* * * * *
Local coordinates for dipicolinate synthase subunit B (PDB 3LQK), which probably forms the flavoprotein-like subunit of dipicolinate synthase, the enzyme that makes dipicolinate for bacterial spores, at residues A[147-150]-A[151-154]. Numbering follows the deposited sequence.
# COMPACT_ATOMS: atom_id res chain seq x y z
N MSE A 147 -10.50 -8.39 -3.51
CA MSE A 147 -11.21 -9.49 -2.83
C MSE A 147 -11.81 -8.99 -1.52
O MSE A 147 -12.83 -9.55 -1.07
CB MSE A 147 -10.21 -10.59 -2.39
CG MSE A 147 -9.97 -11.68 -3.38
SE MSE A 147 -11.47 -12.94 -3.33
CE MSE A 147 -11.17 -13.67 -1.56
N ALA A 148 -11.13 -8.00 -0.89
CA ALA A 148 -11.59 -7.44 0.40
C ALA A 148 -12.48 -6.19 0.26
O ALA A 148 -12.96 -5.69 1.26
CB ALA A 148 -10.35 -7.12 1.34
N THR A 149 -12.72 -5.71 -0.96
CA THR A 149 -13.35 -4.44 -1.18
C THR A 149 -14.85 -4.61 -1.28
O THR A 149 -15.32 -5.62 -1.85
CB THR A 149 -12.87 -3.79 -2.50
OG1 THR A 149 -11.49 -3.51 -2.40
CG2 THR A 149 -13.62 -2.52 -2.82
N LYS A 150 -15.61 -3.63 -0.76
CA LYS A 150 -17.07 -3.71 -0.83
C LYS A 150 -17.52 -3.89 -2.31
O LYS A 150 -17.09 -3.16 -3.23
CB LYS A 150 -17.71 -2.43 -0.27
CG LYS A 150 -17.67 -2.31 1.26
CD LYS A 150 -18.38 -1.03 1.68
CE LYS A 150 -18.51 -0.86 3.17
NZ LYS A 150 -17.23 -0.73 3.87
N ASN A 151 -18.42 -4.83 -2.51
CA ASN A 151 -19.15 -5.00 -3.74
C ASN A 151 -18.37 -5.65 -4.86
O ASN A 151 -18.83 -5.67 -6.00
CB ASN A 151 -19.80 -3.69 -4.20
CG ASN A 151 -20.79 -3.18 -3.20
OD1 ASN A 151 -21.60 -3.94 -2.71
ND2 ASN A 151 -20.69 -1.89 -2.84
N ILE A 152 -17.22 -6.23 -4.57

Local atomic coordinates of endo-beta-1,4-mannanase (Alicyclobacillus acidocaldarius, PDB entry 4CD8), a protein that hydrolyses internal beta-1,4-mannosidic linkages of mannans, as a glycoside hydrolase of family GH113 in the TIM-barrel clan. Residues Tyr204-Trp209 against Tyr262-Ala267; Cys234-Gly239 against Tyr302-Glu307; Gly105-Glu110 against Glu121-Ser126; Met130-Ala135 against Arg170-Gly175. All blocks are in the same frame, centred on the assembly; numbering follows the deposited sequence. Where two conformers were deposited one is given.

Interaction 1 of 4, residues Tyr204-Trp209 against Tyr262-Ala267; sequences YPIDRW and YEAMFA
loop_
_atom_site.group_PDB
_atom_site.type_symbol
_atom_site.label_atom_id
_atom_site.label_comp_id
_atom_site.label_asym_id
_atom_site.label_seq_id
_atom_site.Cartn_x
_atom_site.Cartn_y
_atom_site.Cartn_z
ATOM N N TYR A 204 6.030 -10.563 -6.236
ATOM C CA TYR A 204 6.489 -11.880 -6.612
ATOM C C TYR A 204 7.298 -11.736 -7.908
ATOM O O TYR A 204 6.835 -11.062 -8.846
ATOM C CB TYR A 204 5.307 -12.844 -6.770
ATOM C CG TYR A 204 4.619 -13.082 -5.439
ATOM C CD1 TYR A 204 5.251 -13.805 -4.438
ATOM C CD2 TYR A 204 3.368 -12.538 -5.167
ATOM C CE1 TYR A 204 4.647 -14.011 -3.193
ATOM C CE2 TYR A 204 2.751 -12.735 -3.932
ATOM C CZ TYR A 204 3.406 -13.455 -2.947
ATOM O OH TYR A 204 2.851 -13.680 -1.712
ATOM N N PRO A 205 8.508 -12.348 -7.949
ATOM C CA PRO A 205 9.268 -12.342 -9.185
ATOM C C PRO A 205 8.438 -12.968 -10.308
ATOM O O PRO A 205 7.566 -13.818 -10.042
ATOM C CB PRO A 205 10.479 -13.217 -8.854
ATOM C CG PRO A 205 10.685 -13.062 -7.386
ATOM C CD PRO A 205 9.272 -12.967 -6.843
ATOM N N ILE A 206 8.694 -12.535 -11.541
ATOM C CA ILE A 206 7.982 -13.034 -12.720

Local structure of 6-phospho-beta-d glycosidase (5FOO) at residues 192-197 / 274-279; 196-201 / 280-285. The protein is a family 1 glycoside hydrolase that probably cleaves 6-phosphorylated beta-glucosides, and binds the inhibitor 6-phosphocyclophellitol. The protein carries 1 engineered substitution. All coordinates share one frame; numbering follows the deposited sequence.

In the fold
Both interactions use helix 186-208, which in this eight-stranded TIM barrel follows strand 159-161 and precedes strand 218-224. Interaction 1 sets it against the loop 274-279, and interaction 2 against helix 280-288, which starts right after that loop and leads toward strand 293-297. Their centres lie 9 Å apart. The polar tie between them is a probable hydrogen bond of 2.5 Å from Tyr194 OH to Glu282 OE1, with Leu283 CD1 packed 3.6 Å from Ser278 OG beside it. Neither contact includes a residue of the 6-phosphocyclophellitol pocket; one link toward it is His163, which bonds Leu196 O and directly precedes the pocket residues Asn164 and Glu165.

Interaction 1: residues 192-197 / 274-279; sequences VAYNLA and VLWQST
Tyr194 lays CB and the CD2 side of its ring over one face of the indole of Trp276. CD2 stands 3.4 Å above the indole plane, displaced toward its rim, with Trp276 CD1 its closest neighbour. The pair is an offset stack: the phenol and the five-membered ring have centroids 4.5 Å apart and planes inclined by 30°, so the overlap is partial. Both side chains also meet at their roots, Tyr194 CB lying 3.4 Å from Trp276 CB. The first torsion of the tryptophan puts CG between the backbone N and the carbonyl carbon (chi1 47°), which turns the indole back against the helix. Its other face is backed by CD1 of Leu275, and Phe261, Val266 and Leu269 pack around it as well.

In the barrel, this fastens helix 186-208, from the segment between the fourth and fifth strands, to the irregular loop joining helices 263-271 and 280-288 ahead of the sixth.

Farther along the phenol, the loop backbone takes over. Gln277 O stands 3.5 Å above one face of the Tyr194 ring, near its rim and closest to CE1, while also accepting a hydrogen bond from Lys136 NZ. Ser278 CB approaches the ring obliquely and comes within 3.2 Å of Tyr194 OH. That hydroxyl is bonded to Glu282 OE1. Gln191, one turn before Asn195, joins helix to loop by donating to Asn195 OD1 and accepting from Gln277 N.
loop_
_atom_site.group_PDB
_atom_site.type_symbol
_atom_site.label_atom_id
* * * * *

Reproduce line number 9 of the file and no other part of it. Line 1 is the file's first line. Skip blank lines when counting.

SE MSE A 147 -11.47 -12.94 -3.33